Vaccination: Deciding to vaccinate your children

Category: Child Health

Topic: Immunisation

Why vaccinate?

Vaccination helps people stay healthy by preventing serious infections and diseases that can lead to permanent disability or death, even in strong and healthy people.

Vaccination works by using the body’s natural defences to build resistance to specific infections before people come into contact with them in the community. Vaccines interact with the immune system by producing an immune response similar to that produced by a natural infection, but without exposing the person receiving the vaccine to the disease and its potential complications [1] [2].

Vaccination not only protects your own family, but also protects others by helping to control serious diseases in our community.

What does history tell us?

“Having suffered polio for three years as a child and now experiencing after effects later in life, I really wish the vaccine was available in my day. People would be crazy not to protect their children from such a terrible disease, especially when it’s free and so easy.” Ellenor, aged 80 years.

Vaccination works. Just ask older members of our community. Many saw or experienced the effects of vaccine-preventable diseases first hand. Nowadays, it’s hard to appreciate how devastating infectious childhood diseases can be, because decades of vaccination mean that few people now experience the consequences.

Like many medications, no vaccine is 100% effective. However, if everyone in Australia was vaccinated, it would be much harder for infections to spread from person to person, and throughout the whole population, due to higher levels of immunity. Eventually, some diseases could be eradicated completely.

Who decides which vaccines are included on the schedule?

The Australian Department of Health and Ageing is responsible for deciding which vaccines will be included on the national immunisation schedule, as part of its Immunise Australia program. There are two advisory bodies called the National Immunisation Committee (NIC) and the Australian Technical Advisory Group on Immunisation (ATAGI). These bodies are made up of medical and other experts who develop, deliver and advise the Australian Government on the Immunise Australia program [3]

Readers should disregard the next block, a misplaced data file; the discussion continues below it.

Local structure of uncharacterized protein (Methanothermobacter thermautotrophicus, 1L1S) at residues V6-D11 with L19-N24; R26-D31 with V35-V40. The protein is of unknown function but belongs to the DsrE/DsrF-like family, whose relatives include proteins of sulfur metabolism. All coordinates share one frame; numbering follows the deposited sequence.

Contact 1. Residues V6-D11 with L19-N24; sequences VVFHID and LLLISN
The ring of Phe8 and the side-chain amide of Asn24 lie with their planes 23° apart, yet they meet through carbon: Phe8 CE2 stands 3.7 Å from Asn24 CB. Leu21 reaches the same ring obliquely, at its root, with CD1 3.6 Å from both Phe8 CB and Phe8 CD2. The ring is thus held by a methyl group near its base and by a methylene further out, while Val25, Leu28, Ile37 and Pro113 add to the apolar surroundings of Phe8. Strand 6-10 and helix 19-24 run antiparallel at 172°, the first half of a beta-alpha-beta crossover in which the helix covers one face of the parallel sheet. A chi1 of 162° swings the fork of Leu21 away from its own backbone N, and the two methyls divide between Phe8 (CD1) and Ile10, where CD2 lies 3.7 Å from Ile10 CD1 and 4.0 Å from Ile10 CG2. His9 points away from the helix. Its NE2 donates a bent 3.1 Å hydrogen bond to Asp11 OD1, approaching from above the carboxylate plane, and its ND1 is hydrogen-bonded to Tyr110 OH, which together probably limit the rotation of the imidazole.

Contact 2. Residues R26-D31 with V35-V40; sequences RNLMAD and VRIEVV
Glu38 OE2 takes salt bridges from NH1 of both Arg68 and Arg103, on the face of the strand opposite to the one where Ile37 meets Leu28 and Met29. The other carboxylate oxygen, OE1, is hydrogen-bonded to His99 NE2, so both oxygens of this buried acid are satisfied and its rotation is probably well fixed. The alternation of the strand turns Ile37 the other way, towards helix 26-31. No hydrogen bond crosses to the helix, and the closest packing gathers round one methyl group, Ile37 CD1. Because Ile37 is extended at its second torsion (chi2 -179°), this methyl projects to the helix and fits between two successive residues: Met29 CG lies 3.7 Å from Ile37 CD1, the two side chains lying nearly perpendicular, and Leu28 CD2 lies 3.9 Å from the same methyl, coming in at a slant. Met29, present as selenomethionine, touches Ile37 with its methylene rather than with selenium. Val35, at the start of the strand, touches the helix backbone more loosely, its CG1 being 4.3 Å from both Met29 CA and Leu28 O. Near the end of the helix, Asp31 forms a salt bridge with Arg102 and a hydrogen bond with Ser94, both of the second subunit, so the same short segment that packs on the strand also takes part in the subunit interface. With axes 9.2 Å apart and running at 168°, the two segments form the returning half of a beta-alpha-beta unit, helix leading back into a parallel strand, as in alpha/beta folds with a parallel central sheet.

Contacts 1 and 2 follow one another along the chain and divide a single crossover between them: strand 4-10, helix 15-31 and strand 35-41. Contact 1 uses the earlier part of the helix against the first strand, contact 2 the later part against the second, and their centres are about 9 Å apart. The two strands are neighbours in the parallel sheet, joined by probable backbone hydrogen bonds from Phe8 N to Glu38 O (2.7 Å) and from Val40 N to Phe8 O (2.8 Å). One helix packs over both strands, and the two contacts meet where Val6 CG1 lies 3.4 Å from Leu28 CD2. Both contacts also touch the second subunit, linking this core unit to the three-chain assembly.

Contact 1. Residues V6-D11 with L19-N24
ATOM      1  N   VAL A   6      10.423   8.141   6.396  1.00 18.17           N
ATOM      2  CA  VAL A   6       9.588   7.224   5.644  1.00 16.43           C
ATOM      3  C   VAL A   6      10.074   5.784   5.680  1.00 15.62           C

While the same diseases are covered across Australia, States and Territories determine which combination of vaccines best suits their local needs. Extra vaccines are provided for some groups such as Aboriginal and Torres Strait Islander people and people with particular medical conditions that make them more susceptible to disease.

Many deaths and disabilities in children have been prevented as a direct result of vaccination:

  • Haemophilus influenzae type B disease (Hib): Before the Hib vaccine was introduced to Australia in 1992, Hib was a major cause of meningitis (inflammation of the brain) with ten to fifteen children under six years dying each year. Since the vaccine was introduced, cases have dropped by more than 90 per cent and Hib is now extremely rare [6].
  • Diphtheria: In the early 1900s, diphtheria caused more deaths in Australia than any other infectious disease, but increasing use of diphtheria vaccines since 1945 has led to its virtual disappearance [7].